Then there are the BCN resolutions, approved by a supermajority of member neighborhoods, that made the organization a prominent voice on several citywide issues as well as a frequent thorn in the side of the Bottoms administration. Public safety policy, retaining the city jail, higher-density zoning in single-family areas, and tree canopy preservation tactics are among the topics where BCN has issued detailed resolutions often disagreeing with the City line. Norwood also proved skilled at rounding up supporters to testify to City Council or in other forums.
“I do think, with the Council of Neighborhoods, there were things that weren’t directly attributable to us, but we helped guide the conversation and we’ve been influential in helping to advance issues on several fronts,” said Norwood.
Sam Lenaeus, a real estate agent who heads the BCN’s housing subgroup, became a prominent founder of the Buckhead cityhood movement. “That has nothing to do with BCN,” says Norwood. She said she asked the board members if they wanted to vote on the cityhood idea, and they declined, saying they wanted more information. Earlier this year, the BCN held a mini-forum where pro- and anti-cityhood advocates gave speeches, and the group has not taken a stance since then.
Norwood says she has no personal stance on the issue, either, though she was willing to repeat a line she used when the idea of cityhood or annexation into Sandy Springs was floated informally: “What I said was, I would neither lead the parade nor would I stand in front of it to obstruct it.”
“I have not attended meetings of either side,” Norwood said of the current cityhood movement. “I don’t know who’s on either side and I believe that [in] my role as BCN chair right now, unless I get a mandate from my board members to produce a document that we could vote on, it is not appropriate for me to have a position.”
Indeed, Norwood cites that BCN chair role, which she intends to hold until taking City Council office in January, as prohibiting her from taking positions on other controversial issues, like Atlanta’s public safety training center, because the group has not. She says she’s not “evading any answers” but rather trying to remain objective for the BCN. (Current BCN vice-chair Debra Wathen will head the organization, and will lead its Sept. 9 meeting — its first gathering in months — while Norwood has minor medical treatment.)
She says she began considering a District 8 run early this year, a political lifetime ago when Bottoms intended to stay in office and City Council President Felicia Moore — a longtime political ally of Norwood — announced a mayoral run. “I was not really sure exactly where the city would head in January,” Norwood said. “We had an incumbent mayor who had said she would be running for reelection. We had a challenger who had already signed up. I saw that dynamic and said, ‘I can be helpful. I can be helpful down at City Hall.’”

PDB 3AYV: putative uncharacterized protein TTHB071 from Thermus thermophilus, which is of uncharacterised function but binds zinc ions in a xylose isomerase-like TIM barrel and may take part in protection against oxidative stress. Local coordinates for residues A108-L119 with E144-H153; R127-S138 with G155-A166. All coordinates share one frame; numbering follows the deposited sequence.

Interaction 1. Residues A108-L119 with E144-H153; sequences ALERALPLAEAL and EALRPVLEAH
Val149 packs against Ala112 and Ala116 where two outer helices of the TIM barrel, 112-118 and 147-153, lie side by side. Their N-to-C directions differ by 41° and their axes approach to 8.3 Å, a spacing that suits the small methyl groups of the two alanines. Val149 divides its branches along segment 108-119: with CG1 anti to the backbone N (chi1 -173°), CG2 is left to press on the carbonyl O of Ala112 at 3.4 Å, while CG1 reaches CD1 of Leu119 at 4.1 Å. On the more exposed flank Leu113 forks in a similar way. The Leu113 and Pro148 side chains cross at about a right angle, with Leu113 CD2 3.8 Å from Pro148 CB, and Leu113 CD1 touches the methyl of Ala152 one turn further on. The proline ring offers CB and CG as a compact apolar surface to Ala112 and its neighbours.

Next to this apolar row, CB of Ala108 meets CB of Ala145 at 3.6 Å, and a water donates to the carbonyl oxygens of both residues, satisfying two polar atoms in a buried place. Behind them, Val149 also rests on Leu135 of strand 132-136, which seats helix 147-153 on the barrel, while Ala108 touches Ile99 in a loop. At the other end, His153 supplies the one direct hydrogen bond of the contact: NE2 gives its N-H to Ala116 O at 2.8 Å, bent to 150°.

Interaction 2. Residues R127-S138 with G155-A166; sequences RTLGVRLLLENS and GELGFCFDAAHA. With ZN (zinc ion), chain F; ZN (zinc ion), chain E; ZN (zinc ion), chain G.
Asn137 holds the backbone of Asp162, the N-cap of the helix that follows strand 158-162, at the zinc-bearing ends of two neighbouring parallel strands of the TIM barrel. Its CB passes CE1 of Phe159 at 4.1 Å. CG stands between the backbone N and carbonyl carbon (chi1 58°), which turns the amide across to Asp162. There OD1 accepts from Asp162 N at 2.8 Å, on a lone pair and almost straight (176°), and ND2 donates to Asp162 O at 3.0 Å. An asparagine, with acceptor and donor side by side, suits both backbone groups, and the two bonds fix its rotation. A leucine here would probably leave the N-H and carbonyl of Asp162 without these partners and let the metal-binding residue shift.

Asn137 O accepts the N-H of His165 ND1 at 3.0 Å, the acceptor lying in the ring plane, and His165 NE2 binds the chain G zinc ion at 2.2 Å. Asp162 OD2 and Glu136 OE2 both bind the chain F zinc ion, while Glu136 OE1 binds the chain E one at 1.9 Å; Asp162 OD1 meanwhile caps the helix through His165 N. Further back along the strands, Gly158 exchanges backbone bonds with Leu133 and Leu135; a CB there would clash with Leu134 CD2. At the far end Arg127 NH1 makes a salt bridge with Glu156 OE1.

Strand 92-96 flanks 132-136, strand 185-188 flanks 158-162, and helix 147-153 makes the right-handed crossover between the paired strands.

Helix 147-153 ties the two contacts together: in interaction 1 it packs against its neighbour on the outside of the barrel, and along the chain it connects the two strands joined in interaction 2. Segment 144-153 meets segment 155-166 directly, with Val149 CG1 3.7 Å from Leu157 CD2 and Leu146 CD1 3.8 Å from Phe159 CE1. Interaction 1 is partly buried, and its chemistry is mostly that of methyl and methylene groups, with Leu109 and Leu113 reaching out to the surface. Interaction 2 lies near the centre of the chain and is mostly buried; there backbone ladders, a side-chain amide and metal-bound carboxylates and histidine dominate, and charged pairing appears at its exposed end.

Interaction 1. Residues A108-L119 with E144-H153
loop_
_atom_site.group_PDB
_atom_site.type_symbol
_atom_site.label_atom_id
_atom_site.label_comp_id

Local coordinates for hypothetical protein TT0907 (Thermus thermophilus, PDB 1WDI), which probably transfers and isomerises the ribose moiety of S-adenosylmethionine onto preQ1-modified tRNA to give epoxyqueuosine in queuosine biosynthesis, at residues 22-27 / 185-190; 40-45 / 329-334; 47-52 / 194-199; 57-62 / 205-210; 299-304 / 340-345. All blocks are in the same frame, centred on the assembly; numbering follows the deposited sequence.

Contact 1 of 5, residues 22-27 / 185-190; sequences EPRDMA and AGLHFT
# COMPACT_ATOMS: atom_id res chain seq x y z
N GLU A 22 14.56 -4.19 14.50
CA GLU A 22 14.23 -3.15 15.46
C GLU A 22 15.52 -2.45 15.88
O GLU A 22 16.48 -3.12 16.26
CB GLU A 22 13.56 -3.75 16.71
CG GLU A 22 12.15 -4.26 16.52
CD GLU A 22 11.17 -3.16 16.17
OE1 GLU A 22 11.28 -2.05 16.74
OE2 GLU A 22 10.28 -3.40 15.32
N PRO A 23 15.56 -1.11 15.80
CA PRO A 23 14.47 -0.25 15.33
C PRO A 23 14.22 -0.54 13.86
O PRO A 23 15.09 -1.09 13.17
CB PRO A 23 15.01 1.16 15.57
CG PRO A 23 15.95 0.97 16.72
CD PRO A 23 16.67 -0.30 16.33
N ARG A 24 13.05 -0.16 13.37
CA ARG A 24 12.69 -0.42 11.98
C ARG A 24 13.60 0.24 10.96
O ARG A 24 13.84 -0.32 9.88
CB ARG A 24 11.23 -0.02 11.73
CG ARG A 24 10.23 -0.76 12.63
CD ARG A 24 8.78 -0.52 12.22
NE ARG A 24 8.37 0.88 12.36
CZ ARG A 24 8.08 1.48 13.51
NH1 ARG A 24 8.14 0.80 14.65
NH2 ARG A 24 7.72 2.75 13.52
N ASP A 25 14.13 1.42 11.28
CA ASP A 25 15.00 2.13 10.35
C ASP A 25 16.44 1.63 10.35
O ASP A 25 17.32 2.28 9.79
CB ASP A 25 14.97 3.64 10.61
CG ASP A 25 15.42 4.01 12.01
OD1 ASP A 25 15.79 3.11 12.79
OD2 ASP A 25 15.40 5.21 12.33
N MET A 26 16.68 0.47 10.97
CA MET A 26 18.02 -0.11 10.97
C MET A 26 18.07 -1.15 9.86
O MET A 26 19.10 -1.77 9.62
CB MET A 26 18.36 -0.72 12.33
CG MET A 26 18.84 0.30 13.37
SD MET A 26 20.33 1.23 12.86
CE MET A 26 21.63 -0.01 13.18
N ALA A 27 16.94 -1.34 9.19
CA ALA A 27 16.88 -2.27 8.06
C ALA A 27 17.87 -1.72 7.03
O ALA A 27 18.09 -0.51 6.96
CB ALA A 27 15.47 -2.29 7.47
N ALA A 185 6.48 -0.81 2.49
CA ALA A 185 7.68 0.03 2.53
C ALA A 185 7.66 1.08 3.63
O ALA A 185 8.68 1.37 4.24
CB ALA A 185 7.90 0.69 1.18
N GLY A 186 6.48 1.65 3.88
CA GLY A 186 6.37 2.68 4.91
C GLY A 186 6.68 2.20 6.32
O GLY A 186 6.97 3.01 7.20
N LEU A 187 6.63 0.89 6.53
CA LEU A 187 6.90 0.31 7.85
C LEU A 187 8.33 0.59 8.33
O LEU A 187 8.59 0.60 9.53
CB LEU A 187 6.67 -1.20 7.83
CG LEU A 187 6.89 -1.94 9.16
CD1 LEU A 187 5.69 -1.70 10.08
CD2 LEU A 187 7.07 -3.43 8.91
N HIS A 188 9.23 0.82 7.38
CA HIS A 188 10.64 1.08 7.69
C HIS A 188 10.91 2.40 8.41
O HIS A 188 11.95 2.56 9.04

Norwood said she gave a heads-up to first-term District 8 incumbent J.P. Matzigkeit, who later announced he would not run for reelection, citing the time demands of the job. She’s now focused on her own campaign, “so I will not be endorsing anyone” for other offices, she said. Hers is one of only three uncontested races among 17 on the municipal ballot.
Norwood is happy to reel off policy priorities that don’t conflict with BCN. “First and foremost are crime and public safety,” she says, with others including zoning, the condition of streets, the tree canopy, traffic and taxes. She’d like to work on an idea that came out of Livable Buckhead and its BCN partnership — employer-subsidized rent to improve housing affordability — and on a crackdown oriented approach to “bars masquerading as restaurants” and young people who sell bottled water on the streets without a vending permit. And, keeping an eye on that citywide influence, she says she has campaign fund contributors from every council district.
It’s politically remarkable that, one short term after that bitter 2017 election, Bottoms will be gone from City Hall and Norwood will be back in. But, even though there’s a nearly universal theme of bashing the current leadership style among candidates in all this year’s races, don’t ask Norwood to remark on the remarkableness.
“I have assiduously avoided … critiquing the current administration,” she says. “I have not looked back to ’17 and I have not looked back to assess the current administration. … I was down there for all those years and I enjoyed the work. Not everybody enjoys the work, but I enjoyed the work.”